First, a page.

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date: 30 September 2020

Abstract and Keywords

Quakerism originated during the civil wars of the mid-seventeenth century, a time of religious as well as political turmoil. The Quaker leader, George Fox, found many adherents in the north of the country during 1651–2, including James Nayler, the Quakers’ most effective publicist, and Margaret Fell, a gentlewoman whose home, Swarthmoor Hall, became the Quaker administrative centre. The Quakers taught direct access to God through the Light of Christ and were antagonistic to the established church. They held mass meetings where people quaked in ecstasy. Travelling men and women preachers spread the Quaker message across the country. In 1656 there was an acrimonious dispute between Fox and Nayler, when Nayler’s actions led to his conviction for blasphemy and severe punishment. After this, Quakers tried to improve their public image and started to build a national organization, developments interrupted by the political disruption of 1659–60.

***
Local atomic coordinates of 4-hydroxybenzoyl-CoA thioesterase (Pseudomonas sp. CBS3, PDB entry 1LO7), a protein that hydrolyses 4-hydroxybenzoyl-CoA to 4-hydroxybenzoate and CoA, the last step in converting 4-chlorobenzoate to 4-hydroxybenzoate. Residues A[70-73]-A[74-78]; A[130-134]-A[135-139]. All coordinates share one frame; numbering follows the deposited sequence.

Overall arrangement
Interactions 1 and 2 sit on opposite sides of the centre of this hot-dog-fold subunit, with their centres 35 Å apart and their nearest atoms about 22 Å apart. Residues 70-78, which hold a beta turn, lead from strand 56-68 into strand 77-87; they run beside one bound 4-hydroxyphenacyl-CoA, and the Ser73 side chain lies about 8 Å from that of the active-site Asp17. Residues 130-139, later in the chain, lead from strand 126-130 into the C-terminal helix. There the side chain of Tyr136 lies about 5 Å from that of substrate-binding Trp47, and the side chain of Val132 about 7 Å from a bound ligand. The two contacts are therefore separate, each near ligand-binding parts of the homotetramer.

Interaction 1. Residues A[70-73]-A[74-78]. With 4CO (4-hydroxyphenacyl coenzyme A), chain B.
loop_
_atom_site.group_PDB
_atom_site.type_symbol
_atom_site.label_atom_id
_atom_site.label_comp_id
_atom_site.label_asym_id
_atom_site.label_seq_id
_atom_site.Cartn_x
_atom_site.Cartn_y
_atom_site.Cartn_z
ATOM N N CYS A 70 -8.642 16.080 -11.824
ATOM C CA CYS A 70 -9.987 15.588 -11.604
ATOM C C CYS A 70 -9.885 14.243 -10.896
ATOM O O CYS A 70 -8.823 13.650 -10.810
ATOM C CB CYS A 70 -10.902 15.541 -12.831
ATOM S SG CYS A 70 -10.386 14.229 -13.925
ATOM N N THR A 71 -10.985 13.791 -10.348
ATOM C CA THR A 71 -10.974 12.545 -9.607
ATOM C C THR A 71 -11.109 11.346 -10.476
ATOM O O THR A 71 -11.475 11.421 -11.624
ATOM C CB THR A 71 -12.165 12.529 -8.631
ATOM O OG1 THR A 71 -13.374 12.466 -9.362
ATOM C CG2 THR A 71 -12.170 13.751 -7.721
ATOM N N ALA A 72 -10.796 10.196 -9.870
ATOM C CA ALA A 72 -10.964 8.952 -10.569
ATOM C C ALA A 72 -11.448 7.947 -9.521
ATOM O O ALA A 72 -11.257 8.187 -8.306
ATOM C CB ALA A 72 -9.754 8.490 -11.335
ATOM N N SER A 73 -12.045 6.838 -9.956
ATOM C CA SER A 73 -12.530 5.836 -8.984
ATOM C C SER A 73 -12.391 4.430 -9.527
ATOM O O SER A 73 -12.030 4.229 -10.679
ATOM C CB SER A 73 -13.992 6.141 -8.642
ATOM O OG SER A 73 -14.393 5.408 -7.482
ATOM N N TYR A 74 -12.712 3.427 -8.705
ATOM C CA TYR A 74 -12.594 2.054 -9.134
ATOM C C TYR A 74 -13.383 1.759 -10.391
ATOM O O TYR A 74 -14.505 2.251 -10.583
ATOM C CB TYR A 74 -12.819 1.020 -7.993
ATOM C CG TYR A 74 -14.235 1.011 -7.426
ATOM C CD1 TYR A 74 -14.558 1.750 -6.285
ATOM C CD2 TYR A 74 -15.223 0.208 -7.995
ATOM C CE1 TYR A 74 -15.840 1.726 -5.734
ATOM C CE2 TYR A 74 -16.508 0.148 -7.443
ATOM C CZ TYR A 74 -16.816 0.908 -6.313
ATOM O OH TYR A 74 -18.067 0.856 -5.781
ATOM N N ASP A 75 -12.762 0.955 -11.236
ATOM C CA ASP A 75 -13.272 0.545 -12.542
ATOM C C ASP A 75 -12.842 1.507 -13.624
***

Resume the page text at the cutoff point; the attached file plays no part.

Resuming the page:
Keywords: Quaker, George Fox, James Nayler, Margaret Fell, Swarthmoor Hall, light, meeting, blasphemy, women preachers

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